Property raids and territory disputes were a fact of everyday life in the borderlands of post-Civil War Texas, but the federal government was determined to put a stop to. Five years of upheaval had resulted in a loss of land along the southern border and frequent attacks on settlers. To combat these problems, military forts sprang up throughout Texas in the decade following the Civil War and armed U.S troops made regular patrols. One of the most well-known of the patrolling groups was the Seminole Negro Indian Scouts out of Fort Clark, Brackettville, Texas. Remembered for their toughness and skill as trackers, it is their courage that has brought them the most recognition. And nowhere would those traits be more in evidence than during the Pecos River skirmish of April 25, 1875.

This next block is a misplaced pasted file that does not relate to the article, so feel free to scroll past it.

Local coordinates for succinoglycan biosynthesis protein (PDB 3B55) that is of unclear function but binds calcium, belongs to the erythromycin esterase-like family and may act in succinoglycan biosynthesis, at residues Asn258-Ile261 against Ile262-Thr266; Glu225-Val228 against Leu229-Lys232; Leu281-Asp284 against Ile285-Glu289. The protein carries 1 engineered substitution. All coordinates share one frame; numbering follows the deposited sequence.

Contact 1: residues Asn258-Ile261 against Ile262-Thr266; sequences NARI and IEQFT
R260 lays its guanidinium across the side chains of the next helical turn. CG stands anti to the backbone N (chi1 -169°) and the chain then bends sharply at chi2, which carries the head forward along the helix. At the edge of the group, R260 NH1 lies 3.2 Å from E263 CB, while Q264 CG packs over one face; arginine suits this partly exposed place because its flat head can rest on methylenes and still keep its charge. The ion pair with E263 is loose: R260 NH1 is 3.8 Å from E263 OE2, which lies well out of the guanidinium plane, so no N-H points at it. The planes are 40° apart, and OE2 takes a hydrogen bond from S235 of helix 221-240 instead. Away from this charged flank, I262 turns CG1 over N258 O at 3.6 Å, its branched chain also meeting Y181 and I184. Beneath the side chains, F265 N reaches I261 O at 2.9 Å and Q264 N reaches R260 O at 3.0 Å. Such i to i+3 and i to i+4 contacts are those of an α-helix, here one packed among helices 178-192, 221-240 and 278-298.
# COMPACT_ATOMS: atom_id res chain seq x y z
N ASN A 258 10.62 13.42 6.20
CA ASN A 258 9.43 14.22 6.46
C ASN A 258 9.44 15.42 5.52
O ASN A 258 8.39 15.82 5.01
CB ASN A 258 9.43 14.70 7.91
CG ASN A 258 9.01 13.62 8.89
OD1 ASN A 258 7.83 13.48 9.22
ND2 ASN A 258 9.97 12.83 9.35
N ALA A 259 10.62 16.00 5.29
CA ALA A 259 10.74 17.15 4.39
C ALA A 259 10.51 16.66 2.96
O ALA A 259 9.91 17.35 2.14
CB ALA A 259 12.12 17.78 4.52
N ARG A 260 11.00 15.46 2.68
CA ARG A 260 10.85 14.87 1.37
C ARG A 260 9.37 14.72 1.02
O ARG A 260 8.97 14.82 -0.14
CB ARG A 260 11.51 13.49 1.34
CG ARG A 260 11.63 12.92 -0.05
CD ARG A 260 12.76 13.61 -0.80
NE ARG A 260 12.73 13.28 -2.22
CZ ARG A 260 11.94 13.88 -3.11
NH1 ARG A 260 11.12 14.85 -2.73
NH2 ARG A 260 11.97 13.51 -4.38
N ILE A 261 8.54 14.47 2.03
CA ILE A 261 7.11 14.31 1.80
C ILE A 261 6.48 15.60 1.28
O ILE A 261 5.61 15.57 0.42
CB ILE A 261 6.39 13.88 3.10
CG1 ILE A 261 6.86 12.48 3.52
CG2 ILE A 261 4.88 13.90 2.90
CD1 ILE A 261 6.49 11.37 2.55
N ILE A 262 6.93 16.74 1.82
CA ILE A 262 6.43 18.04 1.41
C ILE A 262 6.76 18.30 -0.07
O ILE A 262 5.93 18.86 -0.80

On that spring morning Lieutenant John L. Bullis, along with Seminole Scouts Sergeant John Ward, Private Pompey Factor, and Trumpeter Isaac Payne had been in hot pursuit of a band of Comanche or Apache raiders for just over a week. Though originally riding with Company A of the 25th Infantry the four men had separated from the larger group a few days earlier and headed west alone. On horseback, armed only with Spencer carbines and dwindling supplies, Bullis and his men would track the raiders for the next three days and cover more than 170 miles before finally picking up fresh trail markings about three miles east of present-day Seminole Springs. They followed the trail northwest towards Eagle Nest Crossing until they came to the Pecos River. Crouched high in the canyon above the raiding party, Bullis and the Scouts took stock of the situation. The raiders had already begun herding the horses across to the west bank by the time the group arrived and Bullis must have known that his window of opportunity was closing. If he didn’t act soon, the horses would be lost. The Scouts counted seventy-five horses and between twenty-five to thirty raiders; there were just four of them. The events of the next hour would not only bring commendation to the Seminole Scouts and Bullis, it would cement their reputations in the lore of the west.